When working with a CEO/Founder or VP People, they often describe their ideal hire as someone who they shout "hell YES!" about after the interview. This idea of getting to a "hell yes" candidate is one that makes us chuckle but also fully understand.
The journey to hire is often one of complexity and continual management of expectations - it can also get emotional.
Based on our 20+ years of building teams for venture-funded startups, here is our top 5 list of reasons why a Founder or CEO considers someone a hell yes:
How to effectively connect with strangers is difficult to describe. These soft skills are hard to coach for as they take a lot of practice.
Connecting is all the soft fuzzy stuff that includes a combination of compatible personalities, empathy, confidence, mutual understanding, listening skills, eye contact, the right amount of smiling, and a sprinkle of occasional humor.
There is either a connection during a first interview, or there isn't. This is why it's our first reason some candidates are part of a vague hell yes group.
Connecting the Dots
A candidate who connects the dots and can communicate how their past experiences will help to advance the outcomes of the employer is one who will succeed.
Having this knowledge and ability generally stems from a candidate who knows the problem space well or has researched and given it thought through the lens of the job opportunity.
Either way, this candidate has the ability to effectively communicate the shortest path to the outcome the client wants to achieve. When this happens, it's magic.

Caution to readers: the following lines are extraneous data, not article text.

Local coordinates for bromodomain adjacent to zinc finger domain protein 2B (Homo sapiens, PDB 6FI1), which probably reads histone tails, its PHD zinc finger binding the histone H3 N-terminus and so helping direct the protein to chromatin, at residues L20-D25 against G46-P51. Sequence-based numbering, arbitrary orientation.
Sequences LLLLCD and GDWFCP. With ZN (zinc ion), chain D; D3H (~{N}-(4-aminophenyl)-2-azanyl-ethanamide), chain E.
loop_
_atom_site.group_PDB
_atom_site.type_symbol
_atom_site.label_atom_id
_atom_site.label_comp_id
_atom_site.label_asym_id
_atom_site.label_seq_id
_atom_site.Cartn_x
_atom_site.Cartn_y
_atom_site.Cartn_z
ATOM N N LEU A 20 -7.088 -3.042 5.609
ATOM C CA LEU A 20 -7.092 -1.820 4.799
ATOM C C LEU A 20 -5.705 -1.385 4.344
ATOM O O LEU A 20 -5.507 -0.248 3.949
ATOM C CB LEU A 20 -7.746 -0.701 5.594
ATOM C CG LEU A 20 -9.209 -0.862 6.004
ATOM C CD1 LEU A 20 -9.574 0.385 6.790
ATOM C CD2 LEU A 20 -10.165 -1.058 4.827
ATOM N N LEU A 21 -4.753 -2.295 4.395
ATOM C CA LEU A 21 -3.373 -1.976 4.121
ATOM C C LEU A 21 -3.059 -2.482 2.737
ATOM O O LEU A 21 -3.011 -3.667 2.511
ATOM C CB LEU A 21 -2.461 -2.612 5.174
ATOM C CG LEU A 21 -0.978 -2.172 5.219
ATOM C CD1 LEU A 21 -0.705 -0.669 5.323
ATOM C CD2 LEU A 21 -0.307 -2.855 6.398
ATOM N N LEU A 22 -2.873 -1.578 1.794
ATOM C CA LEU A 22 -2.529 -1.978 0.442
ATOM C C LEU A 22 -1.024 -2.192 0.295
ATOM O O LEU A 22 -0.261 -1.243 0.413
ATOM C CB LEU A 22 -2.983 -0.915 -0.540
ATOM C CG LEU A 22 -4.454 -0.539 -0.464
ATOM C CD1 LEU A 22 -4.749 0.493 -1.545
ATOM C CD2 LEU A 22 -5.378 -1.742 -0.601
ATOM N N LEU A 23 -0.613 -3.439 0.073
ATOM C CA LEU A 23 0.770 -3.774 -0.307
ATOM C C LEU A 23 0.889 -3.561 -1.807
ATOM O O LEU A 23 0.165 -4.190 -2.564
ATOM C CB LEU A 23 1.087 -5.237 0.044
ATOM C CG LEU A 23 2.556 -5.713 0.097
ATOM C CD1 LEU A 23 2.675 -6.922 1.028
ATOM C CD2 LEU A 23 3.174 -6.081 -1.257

Transparency and Demonstrated Humility
We live in a time where authenticity is valued because it's so rare, especially in an interview setting. There is an artificial nature to interviews with sayings like "put your best foot forward" or "fake it till you make it."
Every interviewer is interested in discovering the real person behind the resume, which is why most interviews include questions such as "tell me about a time you failed and what it taught you?"
The candidate who can communicate genuinely, appropriately express regret over decisions made, and/or self-reflect about how they could have done things differently is relatable and authentic—a type of person who will stand out as a valuable team player and member.
Reasonable and (Appropriate) Tough Questions
Every interview prep includes "be ready to ask questions." However, when it comes to interviewing for tech startups, there are questions, and then there are questions.
The funny thing is, it's less about the question and more about why a candidate considered asking that question. Questions reveal a lot about how a person thinks, how tactical or strategic a person is and how well-formed their assumptions are (or are not).
A hell yes candidate understands what questions are essential to the stage of the interview they are in. They are someone who uses their questions to validate their candidacy and ask questions in a thoughtful pre-planned manner.
Sparkle and Magic
Similar to the intangible qualities of number one, a hell yes candidate often contains a quality that goes beyond any obvious job requirements.
They know people in common or their interests outside of work are complementary to that of a leader (i.e., living in the same neighborhood, artistic abilities, charitable work, or we've even heard playing in a band!).
We've encountered too many unique situations whereby people connected on levels not related to the job.
As much as hiring is about performance and outputs, it's also connecting with a person—a person whom you will spend 40+ hours a week with. Feeling a connection and being excited about a candidate joining is a pivotal part of the process.